And to this the 20th century has added the music of Israel in all its diversity, the musical impact of of the Holocaust, exposure to ever more Jewish folk music traditions from around the world, the increasing and developing output of Jewish composers in the US, the UK, Europe etc. and the conversion to art music of liturgical music of merit from bygone years that has fallen into disuse or obscurity in its original synagogue context.

In my view, we have a lot to sing and a great deal to sing about. Most people - sadly, including most Jews - have little idea just how diverse the repertoire is. In terms of languages, Zemel (in common with Jewish choirs generally) sings Jewish music in English, Hebrew, Yiddish, Ladino and Aramaic, and the material is composed in or folk-traditional to 15 countries at least.

How “good” is all of this music? I’ve debated this in an objective sense with people in the past who consider that, the height of choral singing lying in the masterworks of Bach, Beethoven, Haydn, Brahms etc., they would have no time at all for Jewish music as choral art music. I happen to be one of those who considers that JS Bach’s B-minor Mass is probably the finest piece of religious music ever composed in the Western tradition. I get a deep sense of religious satisfaction from listening to the intricacies of Bach’s counterpoint writing, and the way in which he uses music to convey religious feeling is powerful beyond the context of the words of the Mass themselves. (It is not my purpose to debate this observation. If you personaly prefer e.g. the Verdi Requiem that’s fine; but in so saying, you concur with me as to where the greatest religious music broadly speaking lies.)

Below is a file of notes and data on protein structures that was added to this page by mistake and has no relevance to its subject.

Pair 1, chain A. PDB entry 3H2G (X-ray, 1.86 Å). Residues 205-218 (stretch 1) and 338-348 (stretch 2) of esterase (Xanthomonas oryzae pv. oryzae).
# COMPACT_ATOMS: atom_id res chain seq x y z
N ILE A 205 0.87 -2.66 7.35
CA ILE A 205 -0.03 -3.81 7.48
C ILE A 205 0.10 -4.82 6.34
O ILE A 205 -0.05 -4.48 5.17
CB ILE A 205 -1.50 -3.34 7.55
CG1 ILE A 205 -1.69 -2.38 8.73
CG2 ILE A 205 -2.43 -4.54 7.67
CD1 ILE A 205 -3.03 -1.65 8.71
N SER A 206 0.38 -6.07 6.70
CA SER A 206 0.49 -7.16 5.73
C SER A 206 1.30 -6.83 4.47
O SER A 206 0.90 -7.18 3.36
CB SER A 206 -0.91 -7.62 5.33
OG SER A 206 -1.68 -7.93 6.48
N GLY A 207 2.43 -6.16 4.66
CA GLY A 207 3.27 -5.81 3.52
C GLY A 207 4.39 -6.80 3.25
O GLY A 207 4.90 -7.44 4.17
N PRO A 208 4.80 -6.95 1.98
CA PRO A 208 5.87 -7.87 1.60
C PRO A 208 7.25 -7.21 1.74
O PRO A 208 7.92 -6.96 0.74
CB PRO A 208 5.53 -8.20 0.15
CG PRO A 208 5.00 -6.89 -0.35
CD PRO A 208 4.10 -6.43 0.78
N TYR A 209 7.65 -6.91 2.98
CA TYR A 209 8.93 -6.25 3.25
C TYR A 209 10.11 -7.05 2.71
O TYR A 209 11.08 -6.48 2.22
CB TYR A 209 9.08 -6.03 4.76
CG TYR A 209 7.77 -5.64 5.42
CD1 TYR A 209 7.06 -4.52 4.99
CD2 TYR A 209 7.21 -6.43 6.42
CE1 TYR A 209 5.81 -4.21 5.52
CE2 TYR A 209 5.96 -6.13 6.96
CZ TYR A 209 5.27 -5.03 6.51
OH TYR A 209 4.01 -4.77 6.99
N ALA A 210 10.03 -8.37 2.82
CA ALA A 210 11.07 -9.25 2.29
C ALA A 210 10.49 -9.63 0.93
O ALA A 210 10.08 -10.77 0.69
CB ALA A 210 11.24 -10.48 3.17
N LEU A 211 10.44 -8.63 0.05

So why, as a singer, would I yet prefer to be singing Sulzer and Lewandowski to Bach and Brahms? Or the music of modern Israelis like Yehezkiel Braun to his Gentile contemporaries in Europe or America? My answer: the great choral works are sung by substantial resources; they are works of power and majesty; they absorb and involve you: but you are a tiny component of this edifice, and when all is said and done (and sung),what can you give back to pieces like this?. What can one do to make the Mozart Requiem even more special? If the answer is nothing (and unless you are a Lorin Maazel or a Zubin Mehta, it probably is), then sing by all means but it is all take and no give-back. Maybe giving back is not important to you (it is to me, and that is my personal bias). But the hugely diverse choral repertoire at the disposal of a Jewish art music choir has something for everyone. And the sensation that, when you perform this repertoire for Jews and Gentiles alike you are propagating a tradition and thereby giving something back to it, is, for me, overwhelmingly persuasive.

Let’s talk more about this. Share ideas and experiences. Debate the merits and (yes, indeed) the demerits of Jewish music and song. But no name-calling, please: just fair comment. Many visitors to this site and this forum are trying to make a living out of their interest in and love for the music they sing, write, score, arrange, perform or conduct.

 

Article originally appeared on The UK's Leading Mixed Voice Jewish Choir under the musical direction of Benjamin Wolf (http://www.zemelchoir.org/).